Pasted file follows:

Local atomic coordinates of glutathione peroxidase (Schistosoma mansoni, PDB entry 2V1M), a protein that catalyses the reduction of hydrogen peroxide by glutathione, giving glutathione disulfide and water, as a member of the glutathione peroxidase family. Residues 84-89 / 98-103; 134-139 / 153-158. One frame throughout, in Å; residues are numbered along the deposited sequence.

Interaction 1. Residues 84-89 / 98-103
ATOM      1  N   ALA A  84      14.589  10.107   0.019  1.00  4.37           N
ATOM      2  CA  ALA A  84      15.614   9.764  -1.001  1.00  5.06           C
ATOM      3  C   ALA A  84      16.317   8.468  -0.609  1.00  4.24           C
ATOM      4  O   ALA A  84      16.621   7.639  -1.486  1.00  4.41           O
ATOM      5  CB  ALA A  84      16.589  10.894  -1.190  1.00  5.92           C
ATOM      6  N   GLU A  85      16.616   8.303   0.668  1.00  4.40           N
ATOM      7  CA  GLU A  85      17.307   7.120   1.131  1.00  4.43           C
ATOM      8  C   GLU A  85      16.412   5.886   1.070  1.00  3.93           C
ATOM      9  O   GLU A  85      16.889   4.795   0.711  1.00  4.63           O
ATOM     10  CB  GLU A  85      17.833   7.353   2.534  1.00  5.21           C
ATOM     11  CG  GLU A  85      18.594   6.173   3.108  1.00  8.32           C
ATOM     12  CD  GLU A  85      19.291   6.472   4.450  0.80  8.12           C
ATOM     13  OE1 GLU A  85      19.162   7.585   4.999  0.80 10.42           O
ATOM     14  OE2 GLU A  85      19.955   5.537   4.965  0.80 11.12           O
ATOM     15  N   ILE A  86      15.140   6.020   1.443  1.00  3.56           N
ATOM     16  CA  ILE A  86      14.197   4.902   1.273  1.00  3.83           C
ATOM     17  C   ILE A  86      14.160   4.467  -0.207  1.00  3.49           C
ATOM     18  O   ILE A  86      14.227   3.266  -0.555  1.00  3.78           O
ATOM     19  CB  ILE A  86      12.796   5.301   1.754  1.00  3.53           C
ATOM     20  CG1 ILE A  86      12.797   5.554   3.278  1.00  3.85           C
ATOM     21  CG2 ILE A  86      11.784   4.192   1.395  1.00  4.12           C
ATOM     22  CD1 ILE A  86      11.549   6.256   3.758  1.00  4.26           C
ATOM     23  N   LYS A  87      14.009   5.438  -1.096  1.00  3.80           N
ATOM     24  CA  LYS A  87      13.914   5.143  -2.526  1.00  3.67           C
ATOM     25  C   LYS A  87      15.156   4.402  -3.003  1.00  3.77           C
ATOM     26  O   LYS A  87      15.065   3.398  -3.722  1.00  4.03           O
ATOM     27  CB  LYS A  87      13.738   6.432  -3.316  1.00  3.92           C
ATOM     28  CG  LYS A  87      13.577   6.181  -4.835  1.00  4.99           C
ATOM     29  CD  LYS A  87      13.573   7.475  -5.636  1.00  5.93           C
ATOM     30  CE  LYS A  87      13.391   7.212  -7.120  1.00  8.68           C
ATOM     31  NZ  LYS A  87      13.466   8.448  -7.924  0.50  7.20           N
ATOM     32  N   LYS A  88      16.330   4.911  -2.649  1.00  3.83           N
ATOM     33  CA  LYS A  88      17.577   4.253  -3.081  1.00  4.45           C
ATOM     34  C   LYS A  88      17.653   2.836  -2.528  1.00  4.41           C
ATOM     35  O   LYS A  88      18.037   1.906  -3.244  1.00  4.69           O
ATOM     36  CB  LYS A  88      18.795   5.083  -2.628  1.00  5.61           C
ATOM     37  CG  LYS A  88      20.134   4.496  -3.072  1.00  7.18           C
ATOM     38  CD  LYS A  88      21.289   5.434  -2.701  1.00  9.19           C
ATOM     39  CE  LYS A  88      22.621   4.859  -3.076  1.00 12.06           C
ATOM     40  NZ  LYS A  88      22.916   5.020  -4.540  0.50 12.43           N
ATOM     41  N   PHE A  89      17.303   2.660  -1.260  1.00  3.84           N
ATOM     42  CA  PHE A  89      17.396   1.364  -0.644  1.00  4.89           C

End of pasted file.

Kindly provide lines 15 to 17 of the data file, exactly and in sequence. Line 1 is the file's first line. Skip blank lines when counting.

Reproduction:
ATOM     13  OE1 GLU A  85      19.162   7.585   4.999  0.80 10.42           O
ATOM     14  OE2 GLU A  85      19.955   5.537   4.965  0.80 11.12           O
ATOM     15  N   ILE A  86      15.140   6.020   1.443  1.00  3.56           N